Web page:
The results from the RESONATE study showed ibrutinib monotherapy significantly improved PFS, OS and ORR in the difficult-to-treat patient population, regardless of baseline characteristics. The median PFS in the ibrutinib arm was not reached because progression events occurred more slowly than in the ofatumumab arm. The PFS results represent a 79 percent reduction in the risk of progression or death in patients treated with ibrutinib compared to ofatumumab. The OS median was also not reached in either arm because progression events occurred slowly. The OS results represent a 57 percent reduction in the risk of death in patients receiving ibrutinib versus those in the ofatumumab arm.
Additionally, the ORR was significantly higher in patients taking ibrutinib monotherapy versus ofatumumab monotherapy, regardless of response criteria or baseline characteristics. Overall, 43 percent of ibrutinib patients achieved a partial response (PR) compared to only four percent of patients taking ofatumumab (p<0.0001), following the International Workshop on CLL (IWCLL) response criteria requiring response to be confirmed for at least two months. An additional 20 percent of ibrutinib treated patients also achieved a PR with lymphocytosis. Investigator-assessed response rates were 85 percent for ibrutinib and 24 percent for patients receiving ofatumumab. Significantly higher response rates were seen in the ibrutinib arm consistently across all baseline sub-groups, including those with a deletion of the short arm of chromosome 17 (del 17p), a genetic mutation typically associated with poor prognoses, or refractory to a purine analogue.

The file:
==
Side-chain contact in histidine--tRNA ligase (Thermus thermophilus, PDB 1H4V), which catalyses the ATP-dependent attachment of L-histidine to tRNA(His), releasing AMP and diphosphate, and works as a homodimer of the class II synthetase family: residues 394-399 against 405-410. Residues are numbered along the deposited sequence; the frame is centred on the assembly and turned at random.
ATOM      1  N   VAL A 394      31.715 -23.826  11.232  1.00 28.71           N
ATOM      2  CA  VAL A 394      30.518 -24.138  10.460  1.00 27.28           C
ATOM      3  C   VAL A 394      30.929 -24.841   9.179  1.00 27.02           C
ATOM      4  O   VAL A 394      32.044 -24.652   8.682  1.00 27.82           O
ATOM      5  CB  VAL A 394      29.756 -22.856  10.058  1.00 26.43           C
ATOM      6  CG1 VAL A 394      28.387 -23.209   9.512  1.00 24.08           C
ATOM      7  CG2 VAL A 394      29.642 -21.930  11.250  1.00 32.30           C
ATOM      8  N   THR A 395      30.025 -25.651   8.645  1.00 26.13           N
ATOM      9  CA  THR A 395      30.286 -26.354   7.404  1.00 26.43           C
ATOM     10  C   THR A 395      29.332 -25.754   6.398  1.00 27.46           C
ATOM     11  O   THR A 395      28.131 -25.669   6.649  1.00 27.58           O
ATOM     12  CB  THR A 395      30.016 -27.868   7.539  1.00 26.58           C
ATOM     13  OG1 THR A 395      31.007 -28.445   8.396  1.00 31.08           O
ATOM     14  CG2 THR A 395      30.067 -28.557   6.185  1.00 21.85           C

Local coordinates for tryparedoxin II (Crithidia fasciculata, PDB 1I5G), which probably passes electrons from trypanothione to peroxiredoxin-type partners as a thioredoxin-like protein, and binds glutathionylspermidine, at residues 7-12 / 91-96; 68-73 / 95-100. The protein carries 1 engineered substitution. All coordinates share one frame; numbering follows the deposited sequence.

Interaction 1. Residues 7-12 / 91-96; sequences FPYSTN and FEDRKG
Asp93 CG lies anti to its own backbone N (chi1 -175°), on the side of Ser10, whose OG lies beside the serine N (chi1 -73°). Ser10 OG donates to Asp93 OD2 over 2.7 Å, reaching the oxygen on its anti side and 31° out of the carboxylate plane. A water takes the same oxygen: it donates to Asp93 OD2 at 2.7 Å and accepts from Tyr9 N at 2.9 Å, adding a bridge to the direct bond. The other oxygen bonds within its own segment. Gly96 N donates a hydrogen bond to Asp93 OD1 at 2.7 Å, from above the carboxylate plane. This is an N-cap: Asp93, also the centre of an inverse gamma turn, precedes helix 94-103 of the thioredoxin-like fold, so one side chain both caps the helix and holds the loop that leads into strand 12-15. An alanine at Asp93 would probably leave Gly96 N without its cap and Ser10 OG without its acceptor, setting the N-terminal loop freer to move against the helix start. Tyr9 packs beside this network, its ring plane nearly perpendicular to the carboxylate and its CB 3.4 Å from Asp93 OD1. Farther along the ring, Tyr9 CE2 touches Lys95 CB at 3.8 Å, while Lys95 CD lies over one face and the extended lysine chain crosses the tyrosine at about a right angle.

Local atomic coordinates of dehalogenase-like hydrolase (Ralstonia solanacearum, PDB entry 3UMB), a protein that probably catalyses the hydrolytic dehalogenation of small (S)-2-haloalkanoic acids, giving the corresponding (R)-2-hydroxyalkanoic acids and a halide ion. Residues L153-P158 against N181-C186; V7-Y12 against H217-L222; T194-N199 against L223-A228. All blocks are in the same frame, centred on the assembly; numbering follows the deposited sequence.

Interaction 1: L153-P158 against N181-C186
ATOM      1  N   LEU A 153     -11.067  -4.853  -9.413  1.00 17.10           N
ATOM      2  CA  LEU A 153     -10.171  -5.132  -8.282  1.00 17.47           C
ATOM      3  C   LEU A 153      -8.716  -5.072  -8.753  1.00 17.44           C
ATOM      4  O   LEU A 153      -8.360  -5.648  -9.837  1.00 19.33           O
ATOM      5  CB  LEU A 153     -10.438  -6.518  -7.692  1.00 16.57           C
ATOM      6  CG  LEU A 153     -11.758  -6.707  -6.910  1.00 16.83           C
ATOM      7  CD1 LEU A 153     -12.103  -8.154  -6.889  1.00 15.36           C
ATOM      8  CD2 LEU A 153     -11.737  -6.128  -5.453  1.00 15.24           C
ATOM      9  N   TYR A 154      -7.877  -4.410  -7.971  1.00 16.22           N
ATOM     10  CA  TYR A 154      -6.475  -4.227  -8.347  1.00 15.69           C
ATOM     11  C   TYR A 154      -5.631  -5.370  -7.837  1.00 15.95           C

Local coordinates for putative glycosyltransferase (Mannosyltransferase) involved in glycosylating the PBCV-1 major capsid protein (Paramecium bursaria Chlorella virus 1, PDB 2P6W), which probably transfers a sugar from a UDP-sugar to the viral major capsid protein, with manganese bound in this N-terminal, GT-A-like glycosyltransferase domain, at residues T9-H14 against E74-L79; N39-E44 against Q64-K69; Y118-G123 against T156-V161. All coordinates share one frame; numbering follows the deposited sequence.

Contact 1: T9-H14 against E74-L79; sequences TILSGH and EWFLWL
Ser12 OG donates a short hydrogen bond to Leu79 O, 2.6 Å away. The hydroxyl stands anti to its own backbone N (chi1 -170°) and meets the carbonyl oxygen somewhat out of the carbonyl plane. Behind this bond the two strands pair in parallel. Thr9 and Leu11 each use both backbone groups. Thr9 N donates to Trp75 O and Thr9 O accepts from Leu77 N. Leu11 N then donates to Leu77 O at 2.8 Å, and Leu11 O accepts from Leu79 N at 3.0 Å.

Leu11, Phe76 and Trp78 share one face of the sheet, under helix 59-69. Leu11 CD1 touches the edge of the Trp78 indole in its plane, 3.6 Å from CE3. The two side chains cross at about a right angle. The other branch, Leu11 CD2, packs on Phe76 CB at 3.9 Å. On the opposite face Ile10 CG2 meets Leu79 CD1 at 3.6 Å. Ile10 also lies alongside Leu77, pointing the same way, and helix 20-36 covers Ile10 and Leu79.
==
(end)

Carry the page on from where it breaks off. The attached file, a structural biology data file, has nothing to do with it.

"The Phase 3 RESONATE study demonstrated significant progression-free and overall survival benefits in relapsed or refractory CLL patients against the current standard of care," said Professor Ulrich Jäger, Medical University of Vienna, Department of Medicine, Division of Haematology and Hemostaseology. "The survival improvements seen with use of ibrutinib in this study are particularly encouraging as we look toward its potential for use in patients with difficult-to-treat disease and may offer physicians an effective single-agent treatment option."
RESONATE is a Phase 3, multicentre, international, open-label, randomised study that examined ibrutinib monotherapy versus ofatumumab monotherapy in relapsed or refractory patients with CLL/SLL who had received at least one prior therapy and were not considered appropriate candidates for treatment with a purine analog (n=391). Patients were administered either 420 mg oral ibrutinib (n=195) once-daily until progression or unacceptable toxicity or intravenous ofatumumab for up to 24 weeks (n=196, initial dose of 300 mg followed by 11 doses at 2,000 mg, per dose and schedule consistent with local labeling).